• ICOMOS vision of how to fill the gaps on the African World Heritage List related to human evolution
    Robin Dennell
Eastern Africa 
  • Ethiopia’s paleoanthropological World Heritage sites: research and conservation
    Yonas Beyene
  • The earliest Stone Age of Ethiopia in the East African context
    Anne Delagnes 
  • Tanzania and the Outstanding Universal Value of its paleoanthropology: Approaches at Laetoli and lessons learned
    Charles Musiba, Audax Mabulla, Medard Mutakyahwa, Fidelis Masao, Victor Runyoro, Jeong Yul Kim, Manuel Dominguez-Rodrigo, Neema Mbwana, Felix Ndunguru, Simon Odunga, Jackson Washa, John Paresso, and Vanessa Stepanek
Northern Africa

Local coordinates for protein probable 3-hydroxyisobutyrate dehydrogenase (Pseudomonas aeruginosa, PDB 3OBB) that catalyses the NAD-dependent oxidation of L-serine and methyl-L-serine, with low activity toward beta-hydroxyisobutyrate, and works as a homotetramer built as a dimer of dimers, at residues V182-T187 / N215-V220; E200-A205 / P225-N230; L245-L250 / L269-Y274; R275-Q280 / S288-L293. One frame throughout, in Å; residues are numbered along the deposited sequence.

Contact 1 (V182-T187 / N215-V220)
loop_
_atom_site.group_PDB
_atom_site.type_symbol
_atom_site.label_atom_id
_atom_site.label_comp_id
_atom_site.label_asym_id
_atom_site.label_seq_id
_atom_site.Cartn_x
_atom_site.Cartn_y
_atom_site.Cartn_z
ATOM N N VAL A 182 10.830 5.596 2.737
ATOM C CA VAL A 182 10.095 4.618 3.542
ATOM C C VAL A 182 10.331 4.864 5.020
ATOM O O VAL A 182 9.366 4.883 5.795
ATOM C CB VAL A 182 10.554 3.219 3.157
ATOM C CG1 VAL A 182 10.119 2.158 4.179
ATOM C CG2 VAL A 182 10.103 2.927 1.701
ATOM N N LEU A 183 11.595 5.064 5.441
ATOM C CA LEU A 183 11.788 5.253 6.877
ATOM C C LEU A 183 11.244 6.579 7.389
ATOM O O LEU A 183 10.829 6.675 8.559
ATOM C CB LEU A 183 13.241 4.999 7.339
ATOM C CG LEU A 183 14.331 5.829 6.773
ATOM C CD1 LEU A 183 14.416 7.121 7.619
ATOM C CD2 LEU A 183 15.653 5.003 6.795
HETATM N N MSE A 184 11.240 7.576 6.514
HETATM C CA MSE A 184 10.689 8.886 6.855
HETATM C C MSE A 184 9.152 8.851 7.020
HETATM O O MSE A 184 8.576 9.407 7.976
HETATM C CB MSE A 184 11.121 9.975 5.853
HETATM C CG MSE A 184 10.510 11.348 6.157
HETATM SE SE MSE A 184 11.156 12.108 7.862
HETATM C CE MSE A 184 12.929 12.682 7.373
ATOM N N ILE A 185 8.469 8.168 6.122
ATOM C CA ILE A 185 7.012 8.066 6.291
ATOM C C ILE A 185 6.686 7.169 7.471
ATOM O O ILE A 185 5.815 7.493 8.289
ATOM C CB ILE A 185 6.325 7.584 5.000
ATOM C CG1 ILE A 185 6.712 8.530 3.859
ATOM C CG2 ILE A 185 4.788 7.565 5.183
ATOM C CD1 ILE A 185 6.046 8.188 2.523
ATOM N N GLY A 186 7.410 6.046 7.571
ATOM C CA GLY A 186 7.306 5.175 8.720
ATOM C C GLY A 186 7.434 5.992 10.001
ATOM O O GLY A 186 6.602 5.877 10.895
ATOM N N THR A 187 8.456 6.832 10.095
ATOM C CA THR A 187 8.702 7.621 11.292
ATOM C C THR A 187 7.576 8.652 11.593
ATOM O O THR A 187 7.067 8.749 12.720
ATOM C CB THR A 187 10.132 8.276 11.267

• Lower Palaeolithic settlements in the Maghreb: current state of knowledge and perspectives in the framework of the World Heritage Convention
    Mohamed Sahnouni
  • Desert environment: background and consequences for conservation of early archaeological sites in North Africa
    Rudolph Kuper
Southern Africa 
  • Conservation and management of human evolution-related sites in South Africa: present and future perspectives
    Nonofho Mathibidi Ndobochani
Approaches to the archaeological record
  • Les marqueurs biologiques, rôle et standardization minimale pour le prélèvement de terrain à des fins d’études en laboratoire
    Raymonde Bonnefille
  • Geology, stone technology and early populations of humans in Africa
    Christian A. Tryon 
  • How can ethnoarchaeology and human behavioural ecology inform conservation efforts?
    Karen Lupo
Conclusion and way forward 
  • Africa: the origins of humankind. Towards a better representation of human evolution in the framework of the World Heritage Convention
    Nuria Sanz